National Academies Press: OpenBook
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Suggested Citation:"Front Matter." National Academies of Sciences, Engineering, and Medicine. 2018. Contracting Commuter Rail Services, Volume 2: Commuter Rail System Profiles. Washington, DC: The National Academies Press. doi: 10.17226/25256.
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Page 1
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Suggested Citation:"Front Matter." National Academies of Sciences, Engineering, and Medicine. 2018. Contracting Commuter Rail Services, Volume 2: Commuter Rail System Profiles. Washington, DC: The National Academies Press. doi: 10.17226/25256.
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Page 2
Page 3
Suggested Citation:"Front Matter." National Academies of Sciences, Engineering, and Medicine. 2018. Contracting Commuter Rail Services, Volume 2: Commuter Rail System Profiles. Washington, DC: The National Academies Press. doi: 10.17226/25256.
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Below is the uncorrected machine-read text of this chapter, intended to provide our own search engines and external engines with highly rich, chapter-representative searchable text of each book. Because it is UNCORRECTED material, please consider the following text as a useful but insufficient proxy for the authoritative book pages.

Project No. TCRP G-14 TCRP Research Report 200 Contracting Commuter Rail Services Volume 2: Commuter Rail System Profiles Prepared for Transit Cooperative Research Program Transportation Research Board of The National Academies of Science, Engineering, and Medicine Linda Cherrington, Allan Rutter, and Curtis Morgan Texas A&M Transportation Institute College Station, TX In association with Emmanuel S. “Bruce” Horowitz ESH Consult Alexandria, VA James Stoetzel Georgetown, MA Shelly Brown Shelly Brown Associates, LLC Seattle, WA May 2018 Permission to use any unoriginal material has been obtained from all copyright holders as needed.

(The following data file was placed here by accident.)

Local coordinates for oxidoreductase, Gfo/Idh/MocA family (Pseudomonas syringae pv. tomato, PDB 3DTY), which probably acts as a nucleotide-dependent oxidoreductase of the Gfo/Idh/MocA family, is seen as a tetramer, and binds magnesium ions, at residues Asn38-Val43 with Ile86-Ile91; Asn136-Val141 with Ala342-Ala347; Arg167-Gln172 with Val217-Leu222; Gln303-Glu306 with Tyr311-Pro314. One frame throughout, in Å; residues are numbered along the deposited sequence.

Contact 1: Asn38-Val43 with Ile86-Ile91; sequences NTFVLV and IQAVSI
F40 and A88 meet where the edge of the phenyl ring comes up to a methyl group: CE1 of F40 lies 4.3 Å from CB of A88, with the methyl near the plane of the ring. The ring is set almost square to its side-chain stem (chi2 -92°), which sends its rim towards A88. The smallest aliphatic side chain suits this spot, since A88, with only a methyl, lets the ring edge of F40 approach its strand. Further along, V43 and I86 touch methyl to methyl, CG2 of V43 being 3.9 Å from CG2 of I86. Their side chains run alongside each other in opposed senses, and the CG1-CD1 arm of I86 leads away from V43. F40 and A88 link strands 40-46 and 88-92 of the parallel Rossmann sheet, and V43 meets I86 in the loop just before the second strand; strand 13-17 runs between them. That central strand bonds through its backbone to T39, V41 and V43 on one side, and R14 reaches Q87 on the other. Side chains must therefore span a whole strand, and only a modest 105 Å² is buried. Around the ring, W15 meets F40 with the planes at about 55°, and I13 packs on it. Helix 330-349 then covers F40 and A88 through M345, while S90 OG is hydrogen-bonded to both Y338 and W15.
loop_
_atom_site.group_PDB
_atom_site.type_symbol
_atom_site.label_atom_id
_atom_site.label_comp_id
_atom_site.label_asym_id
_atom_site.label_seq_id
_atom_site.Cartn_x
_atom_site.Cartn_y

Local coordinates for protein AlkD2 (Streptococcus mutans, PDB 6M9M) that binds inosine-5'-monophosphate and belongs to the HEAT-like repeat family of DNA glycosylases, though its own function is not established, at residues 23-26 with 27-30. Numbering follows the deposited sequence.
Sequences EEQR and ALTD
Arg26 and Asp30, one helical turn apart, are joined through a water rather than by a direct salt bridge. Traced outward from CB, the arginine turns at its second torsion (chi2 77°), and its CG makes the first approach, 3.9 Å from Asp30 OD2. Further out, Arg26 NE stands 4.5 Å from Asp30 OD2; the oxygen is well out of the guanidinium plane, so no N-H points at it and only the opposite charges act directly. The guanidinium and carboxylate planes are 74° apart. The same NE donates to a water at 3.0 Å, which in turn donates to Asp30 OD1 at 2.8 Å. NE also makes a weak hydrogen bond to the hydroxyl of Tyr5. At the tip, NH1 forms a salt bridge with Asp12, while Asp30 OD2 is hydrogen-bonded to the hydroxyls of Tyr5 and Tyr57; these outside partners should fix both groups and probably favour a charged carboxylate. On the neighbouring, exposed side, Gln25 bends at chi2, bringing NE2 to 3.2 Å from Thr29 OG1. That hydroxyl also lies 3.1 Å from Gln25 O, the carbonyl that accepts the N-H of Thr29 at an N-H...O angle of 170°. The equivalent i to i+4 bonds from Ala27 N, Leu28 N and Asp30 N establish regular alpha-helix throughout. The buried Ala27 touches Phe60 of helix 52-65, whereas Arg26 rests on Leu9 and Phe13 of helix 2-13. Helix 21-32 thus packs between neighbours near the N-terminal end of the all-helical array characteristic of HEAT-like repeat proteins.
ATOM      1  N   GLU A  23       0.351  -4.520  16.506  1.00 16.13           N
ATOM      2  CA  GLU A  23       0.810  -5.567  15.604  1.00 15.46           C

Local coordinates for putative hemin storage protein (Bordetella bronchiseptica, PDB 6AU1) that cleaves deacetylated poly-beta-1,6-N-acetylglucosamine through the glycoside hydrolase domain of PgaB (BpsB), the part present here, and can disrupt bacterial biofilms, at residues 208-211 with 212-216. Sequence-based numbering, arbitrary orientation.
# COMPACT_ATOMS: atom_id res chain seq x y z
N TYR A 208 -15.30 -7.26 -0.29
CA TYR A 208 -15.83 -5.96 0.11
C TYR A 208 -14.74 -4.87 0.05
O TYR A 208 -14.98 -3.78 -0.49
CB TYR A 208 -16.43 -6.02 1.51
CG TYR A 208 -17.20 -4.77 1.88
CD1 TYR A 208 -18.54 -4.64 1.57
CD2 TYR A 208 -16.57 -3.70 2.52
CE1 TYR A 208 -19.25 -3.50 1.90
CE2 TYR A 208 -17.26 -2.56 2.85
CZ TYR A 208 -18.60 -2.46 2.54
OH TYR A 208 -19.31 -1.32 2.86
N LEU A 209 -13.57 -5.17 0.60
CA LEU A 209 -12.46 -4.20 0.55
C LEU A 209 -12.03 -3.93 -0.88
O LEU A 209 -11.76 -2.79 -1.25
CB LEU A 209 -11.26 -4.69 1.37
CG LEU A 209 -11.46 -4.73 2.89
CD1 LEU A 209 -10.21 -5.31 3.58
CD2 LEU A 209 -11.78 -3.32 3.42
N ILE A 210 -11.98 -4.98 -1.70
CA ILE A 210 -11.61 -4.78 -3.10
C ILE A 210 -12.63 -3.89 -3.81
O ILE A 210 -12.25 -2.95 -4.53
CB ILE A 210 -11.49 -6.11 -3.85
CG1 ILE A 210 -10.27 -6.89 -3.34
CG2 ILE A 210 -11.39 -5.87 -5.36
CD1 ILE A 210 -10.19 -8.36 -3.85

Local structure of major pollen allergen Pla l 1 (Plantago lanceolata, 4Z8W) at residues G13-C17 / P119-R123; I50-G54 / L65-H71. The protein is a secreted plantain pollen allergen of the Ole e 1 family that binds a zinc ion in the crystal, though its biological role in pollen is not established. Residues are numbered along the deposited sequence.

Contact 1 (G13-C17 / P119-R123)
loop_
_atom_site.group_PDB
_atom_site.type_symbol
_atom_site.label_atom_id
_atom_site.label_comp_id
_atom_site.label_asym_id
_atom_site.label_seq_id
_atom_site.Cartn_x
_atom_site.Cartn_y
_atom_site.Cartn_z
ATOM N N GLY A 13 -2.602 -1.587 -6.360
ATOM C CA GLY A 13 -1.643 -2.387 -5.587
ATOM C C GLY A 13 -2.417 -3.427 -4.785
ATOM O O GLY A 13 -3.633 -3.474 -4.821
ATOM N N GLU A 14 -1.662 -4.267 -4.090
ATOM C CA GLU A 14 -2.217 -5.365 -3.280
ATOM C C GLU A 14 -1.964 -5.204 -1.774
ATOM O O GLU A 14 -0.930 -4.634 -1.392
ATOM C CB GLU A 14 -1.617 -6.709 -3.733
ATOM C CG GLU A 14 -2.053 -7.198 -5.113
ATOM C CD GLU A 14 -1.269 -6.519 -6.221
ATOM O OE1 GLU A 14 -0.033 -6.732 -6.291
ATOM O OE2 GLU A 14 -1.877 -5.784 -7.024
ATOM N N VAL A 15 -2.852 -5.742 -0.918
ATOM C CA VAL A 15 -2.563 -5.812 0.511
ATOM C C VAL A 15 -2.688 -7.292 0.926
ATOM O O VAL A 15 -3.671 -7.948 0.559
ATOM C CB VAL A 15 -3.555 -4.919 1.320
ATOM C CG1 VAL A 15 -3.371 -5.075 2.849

The National Academy of Sciences was established in 1863 by an Act of Congress, signed by President Lincoln, as a private, non- governmental institution to advise the nation on issues related to science and technology. Members are elected by their peers for outstanding contributions to research. Dr. Marcia McNutt is president. The National Academy of Engineering was established in 1964 under the charter of the National Academy of Sciences to bring the practices of engineering to advising the nation. Members are elected by their peers for extraordinary contributions to engineering. Dr. C. D. Mote, Jr., is president. The National Academy of Medicine (formerly the Institute of Medicine) was established in 1970 under the charter of the National Academy of Sciences to advise the nation on medical and health issues. Members are elected by their peers for distinguished contributions to medicine and health. Dr. Victor J. Dzau is president. The three Academies work together as the National Academies of Sciences, Engineering, and Medicine to provide independent, objective analysis and advice to the nation and conduct other activities to solve complex problems and inform public policy decisions. The National Academies also encourage education and research, recognize outstanding contributions to knowledge, and increase public understanding in matters of science, engineering, and medicine. Learn more about the National Academies of Sciences, Engineering, and Medicine at www.national-academies.org. The Transportation Research Board is one of seven major programs of the National Academies of Sciences, Engineering, and Medicine. The mission of the Transportation Research Board is to increase the benefits that transportation contributes to society by providing leadership in transportation innovation and progress through research and information exchange, conducted within a setting that is objective, interdisciplinary, and multimodal. The Board’s varied committees, task forces, and panels annually engage about 7,000 engineers, scientists, and other transportation researchers and practitioners from the public and private sectors and academia, all of whom contribute their expertise in the public interest. The program is supported by state transportation departments, federal agencies including the component administrations of the U.S. Department of Transportation, and other organizations and individuals interested in the development of transportation. Learn more about the Transportation Research Board at www.TRB.org.